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Article

Cross-Feeding of a Toxic Metabolite in a Synthetic Lignocellulose-Degrading Microbial Community

1
NASA Ames Research Center, Moffett Field, CA 94035, USA
2
Department of Biological Sciences, University of Idaho, Moscow, ID 83844, USA
3
Institute for Bioinformatics and Evolutionary Studies, University of Idaho, Moscow, ID 83844, USA
4
Institute for Modeling Collaboration and Innovation, University of Idaho, Moscow, ID 83844, USA
5
Department of Microbiology, University of Georgia, Athens, GA 30602, USA
*
Authors to whom correspondence should be addressed.
Present address: Incyte Diagnostics, Spokane, WA 99216, USA.
Present address: M Health Fairview Masonic Children’s Hospital, University of Minnesota, Minneapolis, MN 55454, USA.
Academic Editor: Christopher B. Blackwood
Microorganisms 2021, 9(2), 321; https://doi.org/10.3390/microorganisms9020321
Received: 31 December 2020 / Revised: 27 January 2021 / Accepted: 1 February 2021 / Published: 4 February 2021
(This article belongs to the Special Issue Microbial One-Carbon Metabolism of Natural and Engineered Systems)
The recalcitrance of complex organic polymers such as lignocellulose is one of the major obstacles to sustainable energy production from plant biomass, and the generation of toxic intermediates can negatively impact the efficiency of microbial lignocellulose degradation. Here, we describe the development of a model microbial consortium for studying lignocellulose degradation, with the specific goal of mitigating the production of the toxin formaldehyde during the breakdown of methoxylated aromatic compounds. Included are Pseudomonas putida, a lignin degrader; Cellulomonas fimi, a cellulose degrader; and sometimes Yarrowia lipolytica, an oleaginous yeast. Unique to our system is the inclusion of Methylorubrum extorquens, a methylotroph capable of using formaldehyde for growth. We developed a defined minimal “Model Lignocellulose” growth medium for reproducible coculture experiments. We demonstrated that the formaldehyde produced by P. putida growing on vanillic acid can exceed the minimum inhibitory concentration for C. fimi, and, furthermore, that the presence of M. extorquens lowers those concentrations. We also uncovered unexpected ecological dynamics, including resource competition, and interspecies differences in growth requirements and toxin sensitivities. Finally, we introduced the possibility for a mutualistic interaction between C. fimi and M. extorquens through metabolite exchange. This study lays the foundation to enable future work incorporating metabolomic analysis and modeling, genetic engineering, and laboratory evolution, on a model system that is appropriate both for fundamental eco-evolutionary studies and for the optimization of efficiency and yield in microbially-mediated biomass transformation. View Full-Text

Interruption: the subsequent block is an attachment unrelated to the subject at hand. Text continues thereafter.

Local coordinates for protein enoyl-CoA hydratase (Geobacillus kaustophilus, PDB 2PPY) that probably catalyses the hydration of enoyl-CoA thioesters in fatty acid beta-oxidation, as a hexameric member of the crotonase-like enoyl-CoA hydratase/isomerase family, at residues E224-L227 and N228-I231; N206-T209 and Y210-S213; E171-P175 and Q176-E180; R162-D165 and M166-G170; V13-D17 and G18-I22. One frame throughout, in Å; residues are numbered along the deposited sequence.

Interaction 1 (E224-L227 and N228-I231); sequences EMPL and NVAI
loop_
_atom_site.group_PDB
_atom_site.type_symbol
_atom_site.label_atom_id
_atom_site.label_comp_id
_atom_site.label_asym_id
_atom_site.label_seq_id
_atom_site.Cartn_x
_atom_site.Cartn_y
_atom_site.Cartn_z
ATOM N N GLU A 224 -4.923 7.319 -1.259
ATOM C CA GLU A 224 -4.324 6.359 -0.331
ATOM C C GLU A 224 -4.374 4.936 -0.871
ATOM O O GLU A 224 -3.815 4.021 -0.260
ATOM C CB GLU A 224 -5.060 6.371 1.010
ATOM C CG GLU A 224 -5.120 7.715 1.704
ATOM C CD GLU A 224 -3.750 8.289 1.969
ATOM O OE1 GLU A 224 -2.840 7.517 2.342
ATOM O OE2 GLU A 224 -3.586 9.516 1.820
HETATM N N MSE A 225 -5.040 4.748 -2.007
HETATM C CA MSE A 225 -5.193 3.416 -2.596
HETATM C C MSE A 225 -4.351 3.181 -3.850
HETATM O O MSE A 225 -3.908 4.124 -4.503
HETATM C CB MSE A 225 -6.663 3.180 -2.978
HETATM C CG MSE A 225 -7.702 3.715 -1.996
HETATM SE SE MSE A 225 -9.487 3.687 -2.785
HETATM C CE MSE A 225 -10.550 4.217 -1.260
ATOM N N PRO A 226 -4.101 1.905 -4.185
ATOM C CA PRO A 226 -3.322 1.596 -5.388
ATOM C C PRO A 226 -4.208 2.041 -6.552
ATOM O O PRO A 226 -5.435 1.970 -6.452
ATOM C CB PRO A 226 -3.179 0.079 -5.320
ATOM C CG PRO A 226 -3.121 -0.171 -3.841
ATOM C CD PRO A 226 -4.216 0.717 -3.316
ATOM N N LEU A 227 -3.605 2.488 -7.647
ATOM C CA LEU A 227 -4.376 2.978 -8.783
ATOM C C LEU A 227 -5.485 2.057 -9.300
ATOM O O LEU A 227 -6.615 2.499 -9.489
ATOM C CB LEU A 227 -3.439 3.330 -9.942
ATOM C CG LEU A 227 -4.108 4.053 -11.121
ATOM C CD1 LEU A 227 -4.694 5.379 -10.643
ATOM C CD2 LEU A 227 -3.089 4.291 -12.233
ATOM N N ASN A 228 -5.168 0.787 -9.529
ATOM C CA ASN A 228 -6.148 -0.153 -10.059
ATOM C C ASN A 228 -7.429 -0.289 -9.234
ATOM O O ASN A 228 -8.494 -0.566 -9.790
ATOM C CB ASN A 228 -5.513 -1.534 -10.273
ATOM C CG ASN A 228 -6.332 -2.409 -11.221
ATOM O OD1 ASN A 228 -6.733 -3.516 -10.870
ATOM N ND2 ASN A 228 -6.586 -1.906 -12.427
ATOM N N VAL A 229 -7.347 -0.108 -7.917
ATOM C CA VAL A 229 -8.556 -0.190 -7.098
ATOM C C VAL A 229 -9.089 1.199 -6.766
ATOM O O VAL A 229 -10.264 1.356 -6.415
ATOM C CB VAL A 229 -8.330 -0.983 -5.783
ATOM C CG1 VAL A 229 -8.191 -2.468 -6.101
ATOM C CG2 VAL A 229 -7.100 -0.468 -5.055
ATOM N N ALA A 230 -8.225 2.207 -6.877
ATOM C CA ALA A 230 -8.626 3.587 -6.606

Keywords: synthetic ecology; lignocellulose; formaldehyde; microbial communities; methylotrophy; Methylorubrum extorquens; Pseudomonas putida; Cellulomonas fimi; Yarrowia lipolytica synthetic ecology; lignocellulose; formaldehyde; microbial communities; methylotrophy; Methylorubrum extorquens; Pseudomonas putida; Cellulomonas fimi; Yarrowia lipolytica
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MDPI and ACS Style

Lee, J.A.; Baugh, A.C.; Shevalier, N.J.; Strand, B.; Stolyar, S.; Marx, C.J. Cross-Feeding of a Toxic Metabolite in a Synthetic Lignocellulose-Degrading Microbial Community. Microorganisms 2021, 9, 321. https://doi.org/10.3390/microorganisms9020321

AMA Style

Lee JA, Baugh AC, Shevalier NJ, Strand B, Stolyar S, Marx CJ. Cross-Feeding of a Toxic Metabolite in a Synthetic Lignocellulose-Degrading Microbial Community. Microorganisms. 2021; 9(2):321. https://doi.org/10.3390/microorganisms9020321

Chicago/Turabian Style

Lee, Jessica A.; Baugh, Alyssa C.; Shevalier, Nicholas J.; Strand, Brandi; Stolyar, Sergey; Marx, Christopher J. 2021. "Cross-Feeding of a Toxic Metabolite in a Synthetic Lignocellulose-Degrading Microbial Community" Microorganisms 9, no. 2: 321. https://doi.org/10.3390/microorganisms9020321

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